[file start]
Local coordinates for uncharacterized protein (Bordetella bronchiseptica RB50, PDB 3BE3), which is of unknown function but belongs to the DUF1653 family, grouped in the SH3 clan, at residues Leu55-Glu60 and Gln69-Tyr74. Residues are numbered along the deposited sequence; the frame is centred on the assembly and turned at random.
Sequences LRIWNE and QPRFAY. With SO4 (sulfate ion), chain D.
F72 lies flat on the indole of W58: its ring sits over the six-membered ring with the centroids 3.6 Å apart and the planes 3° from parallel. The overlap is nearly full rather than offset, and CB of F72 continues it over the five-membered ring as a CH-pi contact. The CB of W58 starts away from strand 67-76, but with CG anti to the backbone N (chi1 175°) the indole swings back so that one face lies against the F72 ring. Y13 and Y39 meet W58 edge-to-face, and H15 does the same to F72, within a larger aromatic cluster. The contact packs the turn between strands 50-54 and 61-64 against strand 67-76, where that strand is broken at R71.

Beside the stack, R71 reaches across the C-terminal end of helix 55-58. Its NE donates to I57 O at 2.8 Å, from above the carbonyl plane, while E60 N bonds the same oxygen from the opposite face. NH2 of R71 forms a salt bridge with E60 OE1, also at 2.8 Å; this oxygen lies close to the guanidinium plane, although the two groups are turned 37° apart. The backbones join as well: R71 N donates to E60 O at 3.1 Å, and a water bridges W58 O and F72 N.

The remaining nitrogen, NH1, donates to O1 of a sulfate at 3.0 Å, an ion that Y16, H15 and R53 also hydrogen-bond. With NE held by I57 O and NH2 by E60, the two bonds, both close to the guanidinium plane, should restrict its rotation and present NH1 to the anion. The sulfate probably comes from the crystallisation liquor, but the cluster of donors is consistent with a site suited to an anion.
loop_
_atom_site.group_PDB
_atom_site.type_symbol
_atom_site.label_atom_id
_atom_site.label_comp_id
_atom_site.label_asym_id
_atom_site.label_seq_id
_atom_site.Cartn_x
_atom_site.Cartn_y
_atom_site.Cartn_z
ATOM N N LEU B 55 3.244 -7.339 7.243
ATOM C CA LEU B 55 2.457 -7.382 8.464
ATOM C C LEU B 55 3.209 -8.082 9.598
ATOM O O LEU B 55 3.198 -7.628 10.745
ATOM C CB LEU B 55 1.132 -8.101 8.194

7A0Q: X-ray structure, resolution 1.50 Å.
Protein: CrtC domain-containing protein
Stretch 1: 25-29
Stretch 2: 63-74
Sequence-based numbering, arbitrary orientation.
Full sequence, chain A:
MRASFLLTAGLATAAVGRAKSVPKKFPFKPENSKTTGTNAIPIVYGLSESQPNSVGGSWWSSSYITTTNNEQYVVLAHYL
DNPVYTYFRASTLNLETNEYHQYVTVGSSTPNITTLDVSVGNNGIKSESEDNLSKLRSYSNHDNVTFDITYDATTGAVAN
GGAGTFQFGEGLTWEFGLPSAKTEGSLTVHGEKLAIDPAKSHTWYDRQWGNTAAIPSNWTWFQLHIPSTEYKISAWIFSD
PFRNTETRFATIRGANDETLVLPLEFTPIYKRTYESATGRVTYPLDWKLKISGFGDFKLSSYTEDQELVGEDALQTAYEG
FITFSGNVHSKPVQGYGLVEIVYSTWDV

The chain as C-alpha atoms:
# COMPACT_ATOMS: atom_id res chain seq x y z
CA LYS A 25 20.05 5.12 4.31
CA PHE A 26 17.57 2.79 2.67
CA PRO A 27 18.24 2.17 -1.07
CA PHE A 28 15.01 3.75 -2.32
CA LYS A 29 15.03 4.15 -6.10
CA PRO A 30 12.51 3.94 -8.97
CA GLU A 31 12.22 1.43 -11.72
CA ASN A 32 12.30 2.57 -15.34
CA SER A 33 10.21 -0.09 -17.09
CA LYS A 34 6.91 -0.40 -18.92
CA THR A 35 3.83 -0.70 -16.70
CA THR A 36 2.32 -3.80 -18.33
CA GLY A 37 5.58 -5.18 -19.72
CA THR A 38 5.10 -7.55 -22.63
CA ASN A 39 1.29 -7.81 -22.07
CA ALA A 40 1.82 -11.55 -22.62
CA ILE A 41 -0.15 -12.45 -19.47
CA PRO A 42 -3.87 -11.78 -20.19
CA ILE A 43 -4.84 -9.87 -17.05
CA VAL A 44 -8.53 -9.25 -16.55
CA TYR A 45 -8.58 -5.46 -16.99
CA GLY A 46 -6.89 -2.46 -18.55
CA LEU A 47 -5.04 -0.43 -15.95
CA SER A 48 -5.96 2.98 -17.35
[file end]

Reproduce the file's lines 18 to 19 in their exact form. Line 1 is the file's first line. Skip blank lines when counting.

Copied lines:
ATOM C C LEU B 55 3.209 -8.082 9.598
ATOM O O LEU B 55 3.198 -7.628 10.745